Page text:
Berkshire Hathaway Inc. (NYSE:BRK.A) (NYSE:BRK.B) doesn’t usually respond to criticism, preferring to explain its decisions in the company’s famous annual shareholders letter, but it seems that Mark Greenblatt at Scripps News has hit a nerve.

Berkshire Hathaway

“Over a century ago, Mark Twain observed ‘Never pick a fight with people who buy ink by the barrel.’ We are about to ignore Twain’s sage advice,” the company wrote in a press release (via Yahoo Finance).

Berkshire Hathaway asbestos claims

Warren Buffett started taking on asbestos liabilities some years ago with the idea that asbestos claims take a long time to play out, so even if all the money that Berkshire Hathaway Inc. (NYSE:BRK.A) (NYSE:BRK.B) takes in exchange for accepting liabilities eventually flows back out, the company will have profited by investing that money over the years. Greenblatt claims that the company has also started to “wrongfully delay or deny compensation to cancer victims and other to boost Berkshire’s profits.”

The problem is that Greenblatt leaves out information that would put his story in a different light. As one example, Greenblatt uses the sworn testimony of “former claims executive” Robert Burns to demonstrate that insurance adjusters are expected to hit certain settlement targets in order to get their bonuses. But Burns never worked for Berkshire; he worked for another company that Berkshire has done business with, and he left more than seven years ago.

Numbers being thrown around out of context

Greenblatt also fudges the math on some of the cases to make Berkshire Hathaway Inc. (NYSE:BRK.A) (NYSE:BRK.B) look bad. In the case between Charles Lute and two other engineers against BMA Towers, he says that Berkshire Hathaway only offered to pay $26,000 per claimant when the case was actually settled at $500,000, which is true but misleading. Berkshire’s share of the liability was 27.1% of the claims, which the company assessed to be between $67,000 and $110,000 based on jury verdicts in similar cases.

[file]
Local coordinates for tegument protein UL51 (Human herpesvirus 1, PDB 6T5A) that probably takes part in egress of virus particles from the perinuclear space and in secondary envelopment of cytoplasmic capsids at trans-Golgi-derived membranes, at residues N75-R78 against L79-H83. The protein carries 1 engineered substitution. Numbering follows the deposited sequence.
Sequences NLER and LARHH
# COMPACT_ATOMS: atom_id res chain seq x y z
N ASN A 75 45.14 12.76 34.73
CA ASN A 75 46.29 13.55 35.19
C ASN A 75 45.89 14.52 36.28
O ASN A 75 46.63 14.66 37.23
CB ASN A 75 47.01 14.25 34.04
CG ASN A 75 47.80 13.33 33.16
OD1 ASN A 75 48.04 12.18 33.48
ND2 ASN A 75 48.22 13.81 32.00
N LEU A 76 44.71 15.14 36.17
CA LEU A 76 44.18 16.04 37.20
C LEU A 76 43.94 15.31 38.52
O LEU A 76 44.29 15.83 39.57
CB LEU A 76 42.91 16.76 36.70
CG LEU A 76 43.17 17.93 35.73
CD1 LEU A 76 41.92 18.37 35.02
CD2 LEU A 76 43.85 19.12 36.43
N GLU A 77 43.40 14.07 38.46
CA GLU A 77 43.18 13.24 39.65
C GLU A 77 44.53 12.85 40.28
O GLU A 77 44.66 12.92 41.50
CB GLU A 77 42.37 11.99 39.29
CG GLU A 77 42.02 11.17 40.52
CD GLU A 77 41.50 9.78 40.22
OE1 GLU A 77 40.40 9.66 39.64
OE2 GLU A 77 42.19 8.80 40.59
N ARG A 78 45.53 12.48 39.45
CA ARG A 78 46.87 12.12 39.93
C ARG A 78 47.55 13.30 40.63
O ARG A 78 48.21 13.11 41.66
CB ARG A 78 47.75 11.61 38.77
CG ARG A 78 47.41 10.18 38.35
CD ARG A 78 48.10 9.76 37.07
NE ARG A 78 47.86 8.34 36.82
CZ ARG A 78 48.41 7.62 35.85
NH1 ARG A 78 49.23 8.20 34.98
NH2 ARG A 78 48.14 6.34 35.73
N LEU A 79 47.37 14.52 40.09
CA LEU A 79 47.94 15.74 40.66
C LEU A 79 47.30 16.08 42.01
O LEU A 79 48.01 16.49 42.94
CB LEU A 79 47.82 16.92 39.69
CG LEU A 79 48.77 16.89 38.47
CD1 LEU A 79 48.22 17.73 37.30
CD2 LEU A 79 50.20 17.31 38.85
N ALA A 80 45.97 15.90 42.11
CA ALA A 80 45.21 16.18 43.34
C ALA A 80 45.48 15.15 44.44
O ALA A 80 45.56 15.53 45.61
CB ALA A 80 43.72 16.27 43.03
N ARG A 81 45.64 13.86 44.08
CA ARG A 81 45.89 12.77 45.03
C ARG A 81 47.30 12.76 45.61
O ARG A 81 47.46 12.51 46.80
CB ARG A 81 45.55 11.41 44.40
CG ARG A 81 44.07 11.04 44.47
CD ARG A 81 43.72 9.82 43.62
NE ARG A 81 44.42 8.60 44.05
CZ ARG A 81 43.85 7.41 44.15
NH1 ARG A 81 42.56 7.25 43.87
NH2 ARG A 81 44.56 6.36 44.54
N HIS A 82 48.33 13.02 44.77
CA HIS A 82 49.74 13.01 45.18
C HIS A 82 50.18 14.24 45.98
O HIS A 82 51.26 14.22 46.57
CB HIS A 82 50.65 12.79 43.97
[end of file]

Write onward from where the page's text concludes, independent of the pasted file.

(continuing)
Liberty Life settled the case at $500,000 over Berkshire Hathaway Inc. (NYSE:BRK.A) (NYSE:BRK.B)’s objections and the two companies worked out a compromise that is subject to a confidentiality agreement, which Berkshire has offered to lift and Greenblatt has apparently not followed up on.

Greenblatt didn’t mention that Berkshire was only on the hook for about a quarter of the settlement or that it paid more than the $26,000 which is part of the public record. Leaving out those two facts makes it look like Berkshire Hathaway Inc. (NYSE:BRK.A) (NYSE:BRK.B) paid 5% of what it owed, which simply isn’t true.

Berkshire Hathaway’s refutation continues in some detail, and when all the omissions have the same effect (making Berkshire look bad) you have to wonder if it was intentional. Greenblatt certainly has sentiment on his side – after all he’s talking about people who have legitimate legal claims.  It’s a shame because reading through Greenblatt’s original article, it sounds like Berkshire Hathaway has used some sharp tactics in handling asbestos claims. But sharp tactics aren’t always illegal, and exaggerated claims ultimately don’t help rein in whatever bad behavior may exist.